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Posted on Sustainabilitank.info on August 31st, 2014
by Pincas Jawetz (pj@sustainabilitank.info)

 

Fijians negotiating with Islamist captors of 44 {or 45?} peacekeepers.

Head of Fiji’s army says exact location of kidnapped troops cannot be confirmed.

By Times of Israel staff and AP  – August 31, 2014, 3:12 pm
For what the UN releases on this – please look www.InnerCity.Press.com – whose reporter at the UN Headquarters in New York – Matthew Russel Lee – is following closely this topic.
The Freedom House Map of “Press Freed0m 2014” has Fiji and The Philippines among the “Partly Free States” – thus reflecting on the source of the UN Mercenary hired personnel that is the human fodder to Peace Keeping Missions that do not get full UN backing when finding themselves in difficult situations.
Members of United Nations Disengagement Observer Force (UNDOF) using binoculars to watch the Syrian side of the Golan Heights near the Quneitra border crossing, on August 31, 2014. (photo credit: AFP Photo/Jalaa Marey)

Members of United Nations Disengagement Observer Force (UNDOF) using binoculars to watch the Syrian side of the Golan Heights near the Quneitra border crossing, on August 31, 2014. (photo credit: AFP Photo/Jalaa Marey)

The Fijian military said Sunday that it was pursuing negotiations with the Syrian Islamic rebel group which kidnapped 44 UNDOF peacekeepers in the Syrian Golan Heights Thursday, but still had not received word on where the soldiers were being held.

Fiji has been told that the men were unharmed and were being treated well, but “we still at this stage cannot confirm the exact location of our troops. We are continuing negotiations at all levels,” said Brig. Gen. Mosese Tikoitoga, head of the Fijian army, according to a Reuters report.

 

“However, we are still very concerned that we cannot confirm at this stage their exact location, whether they are still in Syria or whether they have been moved to neighboring countries,” the general added.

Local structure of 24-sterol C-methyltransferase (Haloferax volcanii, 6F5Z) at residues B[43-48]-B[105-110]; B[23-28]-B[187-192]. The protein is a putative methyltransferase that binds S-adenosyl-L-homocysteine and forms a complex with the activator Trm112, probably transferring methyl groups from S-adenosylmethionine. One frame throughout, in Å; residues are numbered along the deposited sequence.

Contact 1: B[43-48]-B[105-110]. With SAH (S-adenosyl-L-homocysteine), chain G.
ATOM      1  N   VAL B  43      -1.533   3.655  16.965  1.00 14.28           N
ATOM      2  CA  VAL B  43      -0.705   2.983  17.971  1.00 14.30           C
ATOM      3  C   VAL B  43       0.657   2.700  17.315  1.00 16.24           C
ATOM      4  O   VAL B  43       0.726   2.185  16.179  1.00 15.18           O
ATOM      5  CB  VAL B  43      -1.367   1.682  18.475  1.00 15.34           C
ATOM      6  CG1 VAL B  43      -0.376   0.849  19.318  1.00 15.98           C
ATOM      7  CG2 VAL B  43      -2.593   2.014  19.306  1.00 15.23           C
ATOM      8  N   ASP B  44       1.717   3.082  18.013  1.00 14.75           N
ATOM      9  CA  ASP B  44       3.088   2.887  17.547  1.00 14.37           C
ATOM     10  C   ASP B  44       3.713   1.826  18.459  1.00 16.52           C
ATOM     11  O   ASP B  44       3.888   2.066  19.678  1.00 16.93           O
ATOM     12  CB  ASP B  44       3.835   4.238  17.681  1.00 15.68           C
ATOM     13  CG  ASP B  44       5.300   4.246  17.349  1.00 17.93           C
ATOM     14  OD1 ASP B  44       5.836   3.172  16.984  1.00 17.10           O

Tikoitoga’s comments came after 40 Filipino peacekeepers made a daring escape after being surrounded and under fire for seven hours by Syrian rebels in the Golan Heights on Sunday, leaving the 44 Fijian troops in the hands of al-Qaeda-linked insurgents.

The peacekeepers became trapped after Syrian rebels entered the UN-patrolled buffer zone between Syria and Israel this past week, seizing the Fijian soldiers and demanding that their Filipino colleagues surrender. The Filipinos, occupying two UN encampments, refused and clashed with the rebels on Saturday. The first group of 35 peacekeepers was then successfully escorted out of a UN encampment in Breiqa by Irish and Filipino forces in armored vehicles.

As night fell and a ceasefire took hold, a further 40 Filipinos fled with their weapons, traveling across the chilly hills for nearly two hours before meeting up with other UN forces, who escorted them to safety inside Israel early Sunday, Philippine officials said.

The clashes erupted after Syrian rebel groups — including al-Qaeda’s Syrian affiliate, the Nusra Front — overran the Quneitra crossing on the frontier between Syrian- and Israeli-controlled parts of the Golan on Wednesday and seized the 44 Fijians.